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Light therapy lamps available at library

Trecia Schell, right, community services and branch librarian for the Pictou-Antigonish Regional Library, demonstrates the new light therapy lamps to community health board members Pat MacDonnell and Julie Martin.
Trecia Schell, right, community services and branch librarian for the Pictou-Antigonish Regional Library, demonstrates the new light therapy lamps to community health board members Pat MacDonnell and Julie Martin. - Contributed

Sometimes, the weather in the Maritimes can be a bit cloudy and drab. One of the best ways to deal with that is light therapy – now available at public libraries across Pictou County.
The campaign to put the new light therapy lamps in Pictou County libraries was inspired by the success of light therapy programs in Halifax Public Libraries, and the Antigonish Town and County Library.
Community Services Librarian Trecia Schell was instrumental in bringing the lamps to the area, forwarding a proposal to several community health boards.

Light therapy boxes, also called SAD lamps, use fluorescent lights to mimic the full-spectrum sunlight experienced outside on a bright spring day.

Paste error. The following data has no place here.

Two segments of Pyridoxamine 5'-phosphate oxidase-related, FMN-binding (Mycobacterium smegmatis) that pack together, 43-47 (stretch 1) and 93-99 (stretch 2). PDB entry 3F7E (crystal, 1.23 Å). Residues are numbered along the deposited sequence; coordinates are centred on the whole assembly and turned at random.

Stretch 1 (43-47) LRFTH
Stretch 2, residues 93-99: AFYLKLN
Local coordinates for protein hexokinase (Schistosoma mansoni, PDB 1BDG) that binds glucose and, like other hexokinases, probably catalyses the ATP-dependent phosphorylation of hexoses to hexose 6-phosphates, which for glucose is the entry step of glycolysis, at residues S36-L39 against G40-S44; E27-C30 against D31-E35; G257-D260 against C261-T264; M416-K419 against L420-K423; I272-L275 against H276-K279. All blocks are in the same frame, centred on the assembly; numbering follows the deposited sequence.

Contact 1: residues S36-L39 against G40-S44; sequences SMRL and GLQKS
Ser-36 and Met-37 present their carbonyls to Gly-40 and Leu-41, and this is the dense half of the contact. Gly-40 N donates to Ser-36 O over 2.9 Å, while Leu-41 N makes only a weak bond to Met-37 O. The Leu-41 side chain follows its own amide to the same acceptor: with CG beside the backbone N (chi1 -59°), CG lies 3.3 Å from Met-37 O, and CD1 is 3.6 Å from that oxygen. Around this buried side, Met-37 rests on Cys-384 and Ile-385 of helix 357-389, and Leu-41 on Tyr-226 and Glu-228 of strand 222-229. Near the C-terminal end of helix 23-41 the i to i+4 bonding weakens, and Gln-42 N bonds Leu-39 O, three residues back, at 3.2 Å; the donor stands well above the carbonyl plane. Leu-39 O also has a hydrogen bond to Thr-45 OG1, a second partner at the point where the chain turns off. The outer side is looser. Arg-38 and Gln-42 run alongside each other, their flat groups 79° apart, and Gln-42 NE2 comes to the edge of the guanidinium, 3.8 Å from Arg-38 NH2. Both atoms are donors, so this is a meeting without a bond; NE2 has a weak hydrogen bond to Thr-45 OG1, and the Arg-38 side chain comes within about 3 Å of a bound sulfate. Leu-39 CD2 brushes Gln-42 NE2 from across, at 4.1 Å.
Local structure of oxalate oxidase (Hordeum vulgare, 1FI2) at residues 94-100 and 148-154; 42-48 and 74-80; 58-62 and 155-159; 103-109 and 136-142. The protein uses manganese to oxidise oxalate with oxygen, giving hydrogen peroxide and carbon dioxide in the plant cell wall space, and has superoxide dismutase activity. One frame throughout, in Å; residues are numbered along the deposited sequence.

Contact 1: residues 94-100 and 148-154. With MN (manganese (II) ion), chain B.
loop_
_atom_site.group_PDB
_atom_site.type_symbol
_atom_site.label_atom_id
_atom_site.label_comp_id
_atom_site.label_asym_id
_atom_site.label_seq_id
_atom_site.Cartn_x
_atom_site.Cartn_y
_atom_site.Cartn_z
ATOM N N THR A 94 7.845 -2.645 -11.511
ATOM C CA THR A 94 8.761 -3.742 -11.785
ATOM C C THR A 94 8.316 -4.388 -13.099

“Public libraries are great community places that are open, warm and welcoming, and barrier-free. Library programs and services encourage community wellness and support well-being for all (from the library’s PlayPacks for children to Nordic walking poles for adults). Having the therapy lights available at our local libraries for the public to come in and use is a perfect fit,” said Schell.

The Pictou West and Central and East Pictou Community Health Boards supported the purchase of six light therapy lamps, along with sponsorship from MacLean & Poulain Pharmacy First in Stellarton.

“CHBs serve a vital role in the well-being of our communities, helping to support many community-based projects and partnerships focused on health promotion and the social determinants of health,” said Julie Martin, co-chair of the Central & East Pictou Community Health Board.

“Partnering with our local library that has an accessible location in each of our communities is key to reaching people where they live.”

The lamps are free for patrons to use within the library branches. The suggested amount of time needed per day is 20-30 minutes. Since the lamps were installed last month, the feedback on the therapy lamps has been very positive. With the dark and dreary weather this spring many patrons are finding the extra dose of artificial sunshine very helpful to improve their mental health.

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